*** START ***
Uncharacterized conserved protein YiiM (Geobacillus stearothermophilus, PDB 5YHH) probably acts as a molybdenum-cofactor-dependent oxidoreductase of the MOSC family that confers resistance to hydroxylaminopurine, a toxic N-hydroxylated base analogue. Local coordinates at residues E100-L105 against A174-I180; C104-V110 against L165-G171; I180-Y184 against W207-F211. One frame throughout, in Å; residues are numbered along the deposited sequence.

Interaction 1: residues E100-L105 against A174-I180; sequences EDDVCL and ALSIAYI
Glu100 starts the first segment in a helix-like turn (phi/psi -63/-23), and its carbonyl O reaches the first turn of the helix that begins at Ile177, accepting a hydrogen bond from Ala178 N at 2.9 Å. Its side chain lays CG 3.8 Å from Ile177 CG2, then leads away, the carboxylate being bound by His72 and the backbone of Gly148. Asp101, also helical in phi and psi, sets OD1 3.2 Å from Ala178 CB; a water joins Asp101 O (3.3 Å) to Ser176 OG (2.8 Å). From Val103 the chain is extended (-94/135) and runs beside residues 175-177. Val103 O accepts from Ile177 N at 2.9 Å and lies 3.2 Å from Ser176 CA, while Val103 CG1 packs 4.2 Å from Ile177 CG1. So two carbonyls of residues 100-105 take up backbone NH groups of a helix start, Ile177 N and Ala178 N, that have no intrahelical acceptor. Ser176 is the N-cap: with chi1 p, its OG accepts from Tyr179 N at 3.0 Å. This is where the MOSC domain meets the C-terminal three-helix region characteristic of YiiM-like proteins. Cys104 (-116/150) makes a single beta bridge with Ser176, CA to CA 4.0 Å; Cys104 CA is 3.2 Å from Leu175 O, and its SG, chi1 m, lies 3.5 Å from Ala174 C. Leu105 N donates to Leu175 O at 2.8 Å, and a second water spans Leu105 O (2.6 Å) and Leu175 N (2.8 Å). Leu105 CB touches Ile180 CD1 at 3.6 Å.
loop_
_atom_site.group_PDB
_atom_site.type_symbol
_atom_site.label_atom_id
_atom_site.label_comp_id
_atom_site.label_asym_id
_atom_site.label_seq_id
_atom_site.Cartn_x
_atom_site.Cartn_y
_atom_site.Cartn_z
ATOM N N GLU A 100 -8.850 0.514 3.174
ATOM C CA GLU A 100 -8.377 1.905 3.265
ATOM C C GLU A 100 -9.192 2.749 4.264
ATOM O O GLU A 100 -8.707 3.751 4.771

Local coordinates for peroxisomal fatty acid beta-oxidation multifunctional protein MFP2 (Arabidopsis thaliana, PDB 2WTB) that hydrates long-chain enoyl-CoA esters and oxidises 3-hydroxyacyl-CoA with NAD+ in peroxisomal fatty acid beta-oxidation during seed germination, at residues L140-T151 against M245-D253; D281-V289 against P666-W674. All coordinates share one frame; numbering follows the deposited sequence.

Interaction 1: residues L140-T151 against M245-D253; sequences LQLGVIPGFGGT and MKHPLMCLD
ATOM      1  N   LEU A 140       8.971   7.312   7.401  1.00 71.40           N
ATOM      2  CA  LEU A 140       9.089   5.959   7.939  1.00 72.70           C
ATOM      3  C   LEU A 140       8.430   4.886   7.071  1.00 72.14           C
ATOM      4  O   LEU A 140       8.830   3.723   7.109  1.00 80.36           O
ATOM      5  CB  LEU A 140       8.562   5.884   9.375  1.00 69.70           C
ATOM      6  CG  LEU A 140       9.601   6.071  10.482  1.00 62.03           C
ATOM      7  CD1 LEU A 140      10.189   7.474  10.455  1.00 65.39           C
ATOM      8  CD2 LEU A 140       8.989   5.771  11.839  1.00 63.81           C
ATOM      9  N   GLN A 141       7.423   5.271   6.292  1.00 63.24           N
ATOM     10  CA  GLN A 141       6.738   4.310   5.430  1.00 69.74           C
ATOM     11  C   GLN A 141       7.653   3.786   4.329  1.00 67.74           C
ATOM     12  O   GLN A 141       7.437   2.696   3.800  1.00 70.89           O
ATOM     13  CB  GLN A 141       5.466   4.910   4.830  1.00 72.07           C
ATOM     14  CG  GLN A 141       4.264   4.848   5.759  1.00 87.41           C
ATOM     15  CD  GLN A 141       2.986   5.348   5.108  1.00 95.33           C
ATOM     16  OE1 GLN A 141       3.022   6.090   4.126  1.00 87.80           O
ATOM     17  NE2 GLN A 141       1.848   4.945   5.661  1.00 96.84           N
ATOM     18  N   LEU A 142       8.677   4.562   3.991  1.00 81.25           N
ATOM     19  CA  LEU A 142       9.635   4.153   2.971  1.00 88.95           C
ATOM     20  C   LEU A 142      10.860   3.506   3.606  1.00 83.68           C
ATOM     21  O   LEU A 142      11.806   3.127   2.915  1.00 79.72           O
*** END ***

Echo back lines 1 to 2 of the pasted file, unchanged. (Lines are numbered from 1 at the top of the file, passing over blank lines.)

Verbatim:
Uncharacterized conserved protein YiiM (Geobacillus stearothermophilus, PDB 5YHH) probably acts as a molybdenum-cofactor-dependent oxidoreductase of the MOSC family that confers resistance to hydroxylaminopurine, a toxic N-hydroxylated base analogue. Local coordinates at residues E100-L105 against A174-I180; C104-V110 against L165-G171; I180-Y184 against W207-F211. One frame throughout, in Å; residues are numbered along the deposited sequence.

Interaction 1: residues E100-L105 against A174-I180; sequences EDDVCL and ALSIAYI